There was every reason to expect a close election.
Instead, Tuesday’s resounding victory for abortion rights supporters in Kansas offered some of the most concrete evidence yet that the Supreme Court’s decision to overturn Roe v. Wade has shifted the political landscape. The victory, by a 59-41 margin in a Republican stronghold, suggests Democrats will be the energized party on an issue where Republicans have usually had an enthusiasm advantage.
The Kansas vote implies that around 65 percent of voters nationwide would reject a similar initiative to roll back abortion rights, including in more than 40 of the 50 states (a few states on each side are very close to 50-50). This is a rough estimate, based on how demographic characteristics predicted the results of recent abortion referendums. But it is an evidence-based way of arriving at a fairly obvious conclusion: If abortion rights wins 59 percent support in Kansas, it’s doing even better than that nationwide.
It’s a tally that’s in line with recent national surveys that showed greater support for legal abortion after the court’s decision. And the high turnout, especially among Democrats, confirms that abortion is not just some wedge issue of importance to political activists. The stakes of abortion policy have become high enough that it can drive a high midterm-like turnout on its own.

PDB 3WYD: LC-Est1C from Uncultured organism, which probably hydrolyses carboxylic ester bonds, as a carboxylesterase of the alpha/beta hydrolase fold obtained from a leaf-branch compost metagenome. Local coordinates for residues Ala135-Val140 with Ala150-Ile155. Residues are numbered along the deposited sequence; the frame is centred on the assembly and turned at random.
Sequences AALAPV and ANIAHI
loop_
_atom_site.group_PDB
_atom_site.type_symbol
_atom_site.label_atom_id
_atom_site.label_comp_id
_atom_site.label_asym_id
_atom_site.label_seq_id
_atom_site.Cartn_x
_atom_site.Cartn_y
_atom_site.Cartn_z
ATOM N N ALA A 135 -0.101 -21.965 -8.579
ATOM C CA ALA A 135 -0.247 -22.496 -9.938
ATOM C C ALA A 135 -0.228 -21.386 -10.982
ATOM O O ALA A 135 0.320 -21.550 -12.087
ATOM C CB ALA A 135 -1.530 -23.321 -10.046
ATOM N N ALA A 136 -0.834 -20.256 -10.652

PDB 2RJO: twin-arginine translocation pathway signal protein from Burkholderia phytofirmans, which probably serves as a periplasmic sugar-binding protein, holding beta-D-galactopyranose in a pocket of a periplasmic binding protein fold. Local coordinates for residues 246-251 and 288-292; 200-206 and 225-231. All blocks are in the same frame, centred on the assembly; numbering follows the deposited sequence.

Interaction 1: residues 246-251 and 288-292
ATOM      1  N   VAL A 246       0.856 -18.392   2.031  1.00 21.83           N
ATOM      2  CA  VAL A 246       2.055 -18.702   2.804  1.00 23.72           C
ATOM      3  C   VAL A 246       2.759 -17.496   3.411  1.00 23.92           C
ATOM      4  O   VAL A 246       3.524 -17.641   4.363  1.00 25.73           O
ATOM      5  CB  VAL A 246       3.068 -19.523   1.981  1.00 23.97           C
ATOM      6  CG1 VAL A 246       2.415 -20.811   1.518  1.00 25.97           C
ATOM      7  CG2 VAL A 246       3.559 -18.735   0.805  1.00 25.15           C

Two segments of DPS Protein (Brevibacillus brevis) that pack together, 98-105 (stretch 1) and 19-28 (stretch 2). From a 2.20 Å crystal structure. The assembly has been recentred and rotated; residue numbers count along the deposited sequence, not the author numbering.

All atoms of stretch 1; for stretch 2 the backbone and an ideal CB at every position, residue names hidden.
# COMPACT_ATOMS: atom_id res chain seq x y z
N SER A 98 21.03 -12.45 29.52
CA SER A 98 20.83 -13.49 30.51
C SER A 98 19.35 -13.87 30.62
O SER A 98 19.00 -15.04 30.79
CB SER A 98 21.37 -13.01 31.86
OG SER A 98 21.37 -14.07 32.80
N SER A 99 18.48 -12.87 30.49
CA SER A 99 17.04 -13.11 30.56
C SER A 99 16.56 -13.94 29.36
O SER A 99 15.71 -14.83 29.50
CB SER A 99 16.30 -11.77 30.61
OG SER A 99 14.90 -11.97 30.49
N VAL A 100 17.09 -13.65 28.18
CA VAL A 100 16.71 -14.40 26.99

None of this proves that the issue will help Democrats in the midterm elections. And there are limits to what can be gleaned from the Kansas data. But the lopsided margin makes one thing clear: The political winds are now at the backs of abortion rights supporters.
A surprisingly decisive outcome
There was not much public polling in the run-up to the Kansas election, but the best available data suggested that voters would probably split fairly evenly on abortion.
In a Times compilation of national polling published this spring, 48 percent of Kansas voters said they thought abortion should be mostly legal compared with 47 percent who thought it should be mostly illegal. Similarly, the Cooperative Election Study in 2020 found that the state’sregistered voters were evenly split on whether abortion should be legal.